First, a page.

Series: Robert Langdon #4
Published by Doubleday on May 14th, 2013
Genres: Historical Fiction, Thriller
In his international blockbusters The Da Vinci Code,Angels & Demons, and The Lost Symbol, Dan Brown masterfully fused history, art, codes, and symbols. In this riveting new thriller, Brown returns to his element and has crafted his highest-stakes novel to date.
In the heart of Italy, Harvard professor of symbology Robert Langdon is drawn into a harrowing world centered on one of history’s most enduring and mysterious literary masterpieces . . . Dante’s Inferno.
Against this backdrop, Langdon battles a chilling adversary and grapples with an ingenious riddle that pulls him into a landscape of classic art, secret passageways, and futuristic science. Drawing from Dante’s dark epic poem, Langdon races to find answers and decide whom to trust . . . before the world is irrevocably altered.
Books like Inferno are my ultimate guilty pleasures — some people read trashy romance novels or watch reality TV, but I geek out HARD to the ‘historical detective: clue solving, traversing Europe using the knowledge of the historian to uncover wondrous things or save the world’, type genre. Throw in my favourite buzzwords – Medici, Florence, Italian Renaissance, Dante – and I am one sold fan-girling historian.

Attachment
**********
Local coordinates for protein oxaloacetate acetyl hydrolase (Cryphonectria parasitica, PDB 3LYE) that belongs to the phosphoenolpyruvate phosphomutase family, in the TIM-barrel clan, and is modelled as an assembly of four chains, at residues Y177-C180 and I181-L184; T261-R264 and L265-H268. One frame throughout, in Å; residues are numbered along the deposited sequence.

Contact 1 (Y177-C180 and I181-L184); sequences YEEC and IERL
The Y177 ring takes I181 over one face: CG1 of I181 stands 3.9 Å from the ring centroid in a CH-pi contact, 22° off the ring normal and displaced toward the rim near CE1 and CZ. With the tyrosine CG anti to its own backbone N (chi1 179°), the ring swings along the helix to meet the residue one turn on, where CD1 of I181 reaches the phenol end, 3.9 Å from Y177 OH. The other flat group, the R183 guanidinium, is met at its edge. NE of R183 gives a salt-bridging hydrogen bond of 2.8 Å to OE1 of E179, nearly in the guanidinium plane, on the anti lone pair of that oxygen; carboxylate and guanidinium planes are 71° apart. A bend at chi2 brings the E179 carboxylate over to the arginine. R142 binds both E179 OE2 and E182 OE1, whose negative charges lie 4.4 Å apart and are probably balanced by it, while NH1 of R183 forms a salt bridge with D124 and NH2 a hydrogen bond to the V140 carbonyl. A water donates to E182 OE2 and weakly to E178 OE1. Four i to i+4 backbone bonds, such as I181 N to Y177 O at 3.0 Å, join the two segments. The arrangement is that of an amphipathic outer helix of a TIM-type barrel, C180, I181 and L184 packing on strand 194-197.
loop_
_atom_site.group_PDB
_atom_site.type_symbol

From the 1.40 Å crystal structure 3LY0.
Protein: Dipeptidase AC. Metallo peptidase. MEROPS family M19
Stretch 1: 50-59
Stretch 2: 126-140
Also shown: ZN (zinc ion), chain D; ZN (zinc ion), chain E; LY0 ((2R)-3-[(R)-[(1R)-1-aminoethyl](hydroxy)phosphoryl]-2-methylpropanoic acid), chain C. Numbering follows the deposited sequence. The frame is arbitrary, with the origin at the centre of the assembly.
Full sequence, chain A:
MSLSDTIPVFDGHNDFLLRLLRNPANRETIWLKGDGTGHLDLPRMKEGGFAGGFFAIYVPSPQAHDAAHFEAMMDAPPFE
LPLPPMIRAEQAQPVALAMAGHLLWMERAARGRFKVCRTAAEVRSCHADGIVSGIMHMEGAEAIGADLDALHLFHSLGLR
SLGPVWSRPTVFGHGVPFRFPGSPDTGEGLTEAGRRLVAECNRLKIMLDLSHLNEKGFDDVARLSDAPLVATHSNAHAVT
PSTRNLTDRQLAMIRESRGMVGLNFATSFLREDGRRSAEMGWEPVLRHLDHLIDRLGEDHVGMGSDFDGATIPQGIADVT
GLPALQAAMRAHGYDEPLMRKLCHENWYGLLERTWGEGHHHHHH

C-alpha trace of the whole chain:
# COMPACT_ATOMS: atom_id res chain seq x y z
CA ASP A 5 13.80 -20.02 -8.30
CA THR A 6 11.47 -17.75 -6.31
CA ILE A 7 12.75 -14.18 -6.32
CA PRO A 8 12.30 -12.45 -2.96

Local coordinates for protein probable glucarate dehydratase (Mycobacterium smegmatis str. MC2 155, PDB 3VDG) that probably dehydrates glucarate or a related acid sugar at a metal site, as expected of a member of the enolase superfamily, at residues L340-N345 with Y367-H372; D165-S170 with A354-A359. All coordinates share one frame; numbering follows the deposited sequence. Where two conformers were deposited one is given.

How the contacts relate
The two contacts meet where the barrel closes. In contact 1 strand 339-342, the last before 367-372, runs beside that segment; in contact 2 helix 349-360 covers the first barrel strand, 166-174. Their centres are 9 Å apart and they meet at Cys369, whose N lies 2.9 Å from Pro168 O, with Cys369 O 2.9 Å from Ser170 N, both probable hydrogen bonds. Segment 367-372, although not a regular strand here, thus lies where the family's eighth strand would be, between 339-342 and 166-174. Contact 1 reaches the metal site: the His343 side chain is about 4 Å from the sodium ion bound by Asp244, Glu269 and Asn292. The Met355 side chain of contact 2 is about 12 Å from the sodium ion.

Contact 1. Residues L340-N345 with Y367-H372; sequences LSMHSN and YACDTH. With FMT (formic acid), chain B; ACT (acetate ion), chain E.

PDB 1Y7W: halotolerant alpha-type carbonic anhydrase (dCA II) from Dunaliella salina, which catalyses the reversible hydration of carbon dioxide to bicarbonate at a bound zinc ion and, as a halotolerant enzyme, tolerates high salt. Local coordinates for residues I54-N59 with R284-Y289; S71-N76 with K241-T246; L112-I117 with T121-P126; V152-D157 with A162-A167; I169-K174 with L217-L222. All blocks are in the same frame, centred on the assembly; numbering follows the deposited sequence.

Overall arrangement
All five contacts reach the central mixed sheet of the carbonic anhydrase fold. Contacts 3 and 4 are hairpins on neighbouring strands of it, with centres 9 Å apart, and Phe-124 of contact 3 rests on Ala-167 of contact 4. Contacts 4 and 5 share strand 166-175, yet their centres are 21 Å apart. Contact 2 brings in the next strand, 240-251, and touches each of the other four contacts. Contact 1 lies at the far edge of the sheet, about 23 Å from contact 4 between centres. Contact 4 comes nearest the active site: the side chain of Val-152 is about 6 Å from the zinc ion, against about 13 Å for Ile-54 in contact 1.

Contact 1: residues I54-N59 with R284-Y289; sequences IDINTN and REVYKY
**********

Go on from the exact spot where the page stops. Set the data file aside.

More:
In the latest installment of the adventures of symbologist Robert Langdon, we are transported to Florence, Italy – though even Robert does not know why, or how he has arrived. Soon, Robert is deeply enmeshed in a race against the clock to stop a potentially catastrophic worldwide massacre, by uncovering and navigating the clues laid out by a madman obsessed with Dante Aligheri’s Inferno.
So yes, while Dan Brown is a very formulaic writer, and Robert Langdon is perhaps the man that Brown always wished that he was, but this did not at all take away from my reading pleasure. But have you noticed how everyone seems to uncannily observe how handsome Robert is? Amusing.
Perhaps it is because of my intense passion for the subject matter of Medicean Florence and the legacy of the Renaissance that the characters were simply the purveyors of the more exciting historical notes of the story, but they were likable (and unlikeable) enough that I found little fault with their construction for that eventuality.
Brown’s writing style allows for a fast-paced, constantly moving plot that never has time to lag or dip off, to the point where I finished the entire book within a day due to my hesitance to put it down. It was not a cumbersome or tiresome read, and likely will be one I return to several times, just to indulge that guilty but thoroughly enjoyed pleasure.